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#12 Droplet

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Posted 08 March 2021 - 06:04 PM

 

They do ask you at the vaccination appointment when and how long ago you had Covid-19. I told them and they didn't say anything about it being an issue. I am not a biologist or medical professional so I just listen to those who are. Maybe different countries advise different things? I don't know.


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#13 joesixpack

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Posted 11 March 2021 - 05:03 AM

My wife and I had both and we had minor, we are a week out for the second Pfizer vaccine.


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#14 Oakman

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Posted 11 March 2021 - 06:24 PM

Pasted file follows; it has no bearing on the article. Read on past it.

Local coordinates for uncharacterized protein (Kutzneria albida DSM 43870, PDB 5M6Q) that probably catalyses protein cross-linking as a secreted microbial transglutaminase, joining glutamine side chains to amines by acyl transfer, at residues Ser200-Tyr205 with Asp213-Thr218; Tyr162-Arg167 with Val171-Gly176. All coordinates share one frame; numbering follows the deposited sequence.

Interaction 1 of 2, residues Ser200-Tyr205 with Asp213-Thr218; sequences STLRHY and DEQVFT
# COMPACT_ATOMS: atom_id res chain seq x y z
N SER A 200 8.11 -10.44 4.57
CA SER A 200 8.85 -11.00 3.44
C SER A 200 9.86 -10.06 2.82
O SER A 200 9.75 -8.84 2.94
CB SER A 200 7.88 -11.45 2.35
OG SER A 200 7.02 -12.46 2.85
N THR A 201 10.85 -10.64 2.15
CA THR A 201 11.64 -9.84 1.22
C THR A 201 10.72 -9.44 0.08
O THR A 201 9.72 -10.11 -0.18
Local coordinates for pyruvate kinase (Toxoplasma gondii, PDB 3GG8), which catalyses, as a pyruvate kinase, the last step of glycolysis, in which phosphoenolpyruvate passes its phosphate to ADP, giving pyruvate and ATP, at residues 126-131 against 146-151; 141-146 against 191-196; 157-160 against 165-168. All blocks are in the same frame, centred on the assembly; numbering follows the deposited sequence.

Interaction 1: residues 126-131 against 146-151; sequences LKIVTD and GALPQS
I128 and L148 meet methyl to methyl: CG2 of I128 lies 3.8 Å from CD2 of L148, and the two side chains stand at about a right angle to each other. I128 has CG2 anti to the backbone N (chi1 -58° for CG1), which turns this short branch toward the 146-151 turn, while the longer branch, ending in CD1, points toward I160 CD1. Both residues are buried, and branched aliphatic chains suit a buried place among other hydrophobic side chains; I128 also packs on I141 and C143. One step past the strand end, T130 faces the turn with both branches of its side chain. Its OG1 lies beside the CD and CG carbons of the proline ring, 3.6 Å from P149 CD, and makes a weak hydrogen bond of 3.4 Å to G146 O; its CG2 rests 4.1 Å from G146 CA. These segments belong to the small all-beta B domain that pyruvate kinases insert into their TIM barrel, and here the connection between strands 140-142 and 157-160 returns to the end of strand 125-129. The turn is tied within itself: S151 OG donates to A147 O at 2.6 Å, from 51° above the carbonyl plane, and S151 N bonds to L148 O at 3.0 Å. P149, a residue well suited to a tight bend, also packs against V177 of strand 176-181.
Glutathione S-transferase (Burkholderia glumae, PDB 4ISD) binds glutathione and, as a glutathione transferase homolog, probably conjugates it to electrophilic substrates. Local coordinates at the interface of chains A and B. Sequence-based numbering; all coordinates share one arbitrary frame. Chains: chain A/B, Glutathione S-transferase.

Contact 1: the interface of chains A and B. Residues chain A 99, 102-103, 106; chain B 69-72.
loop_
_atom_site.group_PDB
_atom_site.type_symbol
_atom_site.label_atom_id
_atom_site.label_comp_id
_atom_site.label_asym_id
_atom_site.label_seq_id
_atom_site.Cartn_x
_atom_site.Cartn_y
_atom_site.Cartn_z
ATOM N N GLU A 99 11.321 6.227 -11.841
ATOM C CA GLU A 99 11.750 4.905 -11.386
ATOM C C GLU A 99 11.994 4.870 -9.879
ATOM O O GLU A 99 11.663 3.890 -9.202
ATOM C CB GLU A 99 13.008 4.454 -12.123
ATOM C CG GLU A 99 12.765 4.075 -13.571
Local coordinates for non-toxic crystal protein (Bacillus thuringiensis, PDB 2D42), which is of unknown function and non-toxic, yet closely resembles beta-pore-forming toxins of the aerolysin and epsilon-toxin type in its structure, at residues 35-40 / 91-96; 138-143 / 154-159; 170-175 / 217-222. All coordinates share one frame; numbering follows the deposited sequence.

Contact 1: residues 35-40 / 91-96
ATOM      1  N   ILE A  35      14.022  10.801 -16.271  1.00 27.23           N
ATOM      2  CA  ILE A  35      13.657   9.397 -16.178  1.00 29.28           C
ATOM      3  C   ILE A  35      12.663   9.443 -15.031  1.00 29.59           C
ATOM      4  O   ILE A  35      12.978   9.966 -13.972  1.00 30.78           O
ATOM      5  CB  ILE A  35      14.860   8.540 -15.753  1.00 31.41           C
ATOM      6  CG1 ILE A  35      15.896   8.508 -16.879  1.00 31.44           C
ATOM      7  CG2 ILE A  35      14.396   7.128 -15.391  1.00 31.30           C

I should add it was the Moderna vaccine.

 

The 2nd moderna one isn't like the 1st at all. Not the shot itself, but after 12-24hrs you'll feel bad for another 12-24hrs. Then it'll be gone.

As I understand, the stronger your immune system, the more reaction to the 2nd dose. But a stronger reaction should give you more antibodies.


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#15 Gal220

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Posted 14 March 2021 - 06:22 AM

This reddit thread has quite posts as well

https://www.reddit.c...:"Side-effects"


Edited by Gal220, 14 March 2021 - 06:22 AM.

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#16 joelcairo

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Posted 14 March 2021 - 11:17 PM

I would skip the 2nd shot, 3% more effectiveness really worth it?

 

From Ben Stein

https://www.youtube....h?v=S6M9SBYIFbU

 

What is this 3% figure based on? All the charts I have seen show a very significant increase in immunity after the second shot.